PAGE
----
The thesis contributed new knowledge about the perceived relevance of and difficulty in everyday technology use in older adults, particularly in those with MCI or dementia. Findings also indicate that the ETUQ is a tool that generates valid, sensitive measures of perceived difficulty in everyday technology use, and valuable information about its perceived relevance that may support researchers and clinicians. The thesis contributed new knowledge about the complex situation of a person with dementia and his/her significant others when AT is introduced in the home, suggesting the need of a more flexible and process-oriented procedure with ends-in-view instead of clearly set goals. Significant others of people with dementia were found to be generally ready to adopt technology, although they took a utilitarian perspective. Technology was perceived by them as important for keeping an active lifestyle and for creating and maintaining self-images, which suggests that such conceptions should be considered. Finally, the thesis contributes knowledge of design-related principles and conditions that may be decisive in transactions between people with dementia andtechnology. It is suggested that what is communicated through the interface of the technology isparticularly crucial, as this is likely to guide the person through suitable use, whereas instructions are likely to be forgotten.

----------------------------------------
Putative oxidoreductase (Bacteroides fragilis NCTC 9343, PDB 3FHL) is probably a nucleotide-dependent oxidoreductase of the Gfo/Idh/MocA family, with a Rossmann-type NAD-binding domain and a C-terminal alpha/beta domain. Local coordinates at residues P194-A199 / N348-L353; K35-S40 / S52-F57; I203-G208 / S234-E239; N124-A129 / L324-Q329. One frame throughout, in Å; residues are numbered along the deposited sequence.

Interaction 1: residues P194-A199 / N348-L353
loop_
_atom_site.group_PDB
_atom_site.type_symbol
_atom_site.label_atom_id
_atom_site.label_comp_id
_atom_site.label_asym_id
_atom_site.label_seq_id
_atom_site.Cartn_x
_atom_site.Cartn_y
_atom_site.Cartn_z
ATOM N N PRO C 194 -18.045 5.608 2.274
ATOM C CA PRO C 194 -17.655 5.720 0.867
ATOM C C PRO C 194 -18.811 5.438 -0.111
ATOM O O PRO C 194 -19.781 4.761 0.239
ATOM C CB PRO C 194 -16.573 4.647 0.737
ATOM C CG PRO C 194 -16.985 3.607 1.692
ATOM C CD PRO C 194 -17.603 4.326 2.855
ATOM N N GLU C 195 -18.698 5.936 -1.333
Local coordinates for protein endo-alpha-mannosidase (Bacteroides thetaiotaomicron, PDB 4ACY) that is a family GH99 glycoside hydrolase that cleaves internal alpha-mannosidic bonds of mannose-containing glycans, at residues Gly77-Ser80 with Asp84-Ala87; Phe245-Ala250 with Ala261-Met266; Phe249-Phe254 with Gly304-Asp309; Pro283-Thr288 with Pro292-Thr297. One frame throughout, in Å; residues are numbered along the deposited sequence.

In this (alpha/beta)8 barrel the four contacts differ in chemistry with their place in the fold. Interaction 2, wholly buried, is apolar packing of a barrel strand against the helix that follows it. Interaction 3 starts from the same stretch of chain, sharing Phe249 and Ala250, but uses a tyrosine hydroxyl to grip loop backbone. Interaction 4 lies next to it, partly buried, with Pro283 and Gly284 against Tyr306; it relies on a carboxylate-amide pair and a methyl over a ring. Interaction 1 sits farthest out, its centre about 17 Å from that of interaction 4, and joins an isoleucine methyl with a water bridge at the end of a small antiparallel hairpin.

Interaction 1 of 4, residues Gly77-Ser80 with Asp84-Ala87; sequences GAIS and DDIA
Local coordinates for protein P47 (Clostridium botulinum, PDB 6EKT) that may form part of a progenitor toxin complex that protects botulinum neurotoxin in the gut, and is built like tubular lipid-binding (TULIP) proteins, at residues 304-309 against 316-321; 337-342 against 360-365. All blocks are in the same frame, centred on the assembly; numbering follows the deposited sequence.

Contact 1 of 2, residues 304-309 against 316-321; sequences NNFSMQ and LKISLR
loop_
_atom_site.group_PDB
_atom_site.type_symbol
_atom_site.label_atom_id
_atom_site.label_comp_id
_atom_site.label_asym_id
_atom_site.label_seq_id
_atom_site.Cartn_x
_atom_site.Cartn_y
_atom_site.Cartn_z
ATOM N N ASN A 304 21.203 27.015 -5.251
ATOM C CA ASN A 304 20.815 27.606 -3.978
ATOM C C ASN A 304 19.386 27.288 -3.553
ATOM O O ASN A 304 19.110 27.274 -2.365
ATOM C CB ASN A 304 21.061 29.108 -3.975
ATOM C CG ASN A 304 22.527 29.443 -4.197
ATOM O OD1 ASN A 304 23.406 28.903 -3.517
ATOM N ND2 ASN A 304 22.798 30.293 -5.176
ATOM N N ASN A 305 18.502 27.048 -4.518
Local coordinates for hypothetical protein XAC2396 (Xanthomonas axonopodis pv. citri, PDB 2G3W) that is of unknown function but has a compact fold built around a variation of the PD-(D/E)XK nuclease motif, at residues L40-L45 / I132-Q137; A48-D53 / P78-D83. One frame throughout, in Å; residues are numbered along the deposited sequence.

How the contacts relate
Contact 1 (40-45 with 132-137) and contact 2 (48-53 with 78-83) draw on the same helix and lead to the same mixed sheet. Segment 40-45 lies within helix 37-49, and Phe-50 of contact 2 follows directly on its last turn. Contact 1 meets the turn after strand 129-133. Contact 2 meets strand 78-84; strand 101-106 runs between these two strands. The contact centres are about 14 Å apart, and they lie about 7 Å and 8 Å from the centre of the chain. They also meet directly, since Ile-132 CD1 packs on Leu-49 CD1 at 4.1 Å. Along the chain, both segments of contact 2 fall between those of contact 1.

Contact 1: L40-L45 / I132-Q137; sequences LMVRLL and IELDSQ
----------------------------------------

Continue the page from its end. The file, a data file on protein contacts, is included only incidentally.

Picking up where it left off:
Place, publisher, year, edition, pages
Stockholm: Karolinska institutet, 2009. p. 89
National Category
Occupational Therapy Neurology
Identifiers
urn:nbn:se:hj:diva-59610 (URN)9789174095616 (ISBN)
Available from: 2023-02-02 Created: 2023-02-02 Last updated: 2023-02-02Bibliographically approved